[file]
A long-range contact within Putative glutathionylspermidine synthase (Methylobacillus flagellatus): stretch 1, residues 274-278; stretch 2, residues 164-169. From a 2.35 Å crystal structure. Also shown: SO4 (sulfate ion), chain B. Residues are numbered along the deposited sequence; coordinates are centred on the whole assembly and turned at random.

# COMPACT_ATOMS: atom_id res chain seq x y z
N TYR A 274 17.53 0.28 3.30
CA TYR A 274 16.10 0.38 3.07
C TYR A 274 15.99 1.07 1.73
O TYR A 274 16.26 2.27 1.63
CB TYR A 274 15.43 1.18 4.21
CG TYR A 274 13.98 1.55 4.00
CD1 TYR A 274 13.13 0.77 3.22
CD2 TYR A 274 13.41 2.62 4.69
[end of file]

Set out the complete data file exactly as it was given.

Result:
A long-range contact within Putative glutathionylspermidine synthase (Methylobacillus flagellatus): stretch 1, residues 274-278; stretch 2, residues 164-169. From a 2.35 Å crystal structure. Also shown: SO4 (sulfate ion), chain B. Residues are numbered along the deposited sequence; coordinates are centred on the whole assembly and turned at random.

# COMPACT_ATOMS: atom_id res chain seq x y z
N TYR A 274 17.53 0.28 3.30
CA TYR A 274 16.10 0.38 3.07
C TYR A 274 15.99 1.07 1.73
O TYR A 274 16.26 2.27 1.63
CB TYR A 274 15.43 1.18 4.21
CG TYR A 274 13.98 1.55 4.00
CD1 TYR A 274 13.13 0.77 3.22
CD2 TYR A 274 13.41 2.62 4.69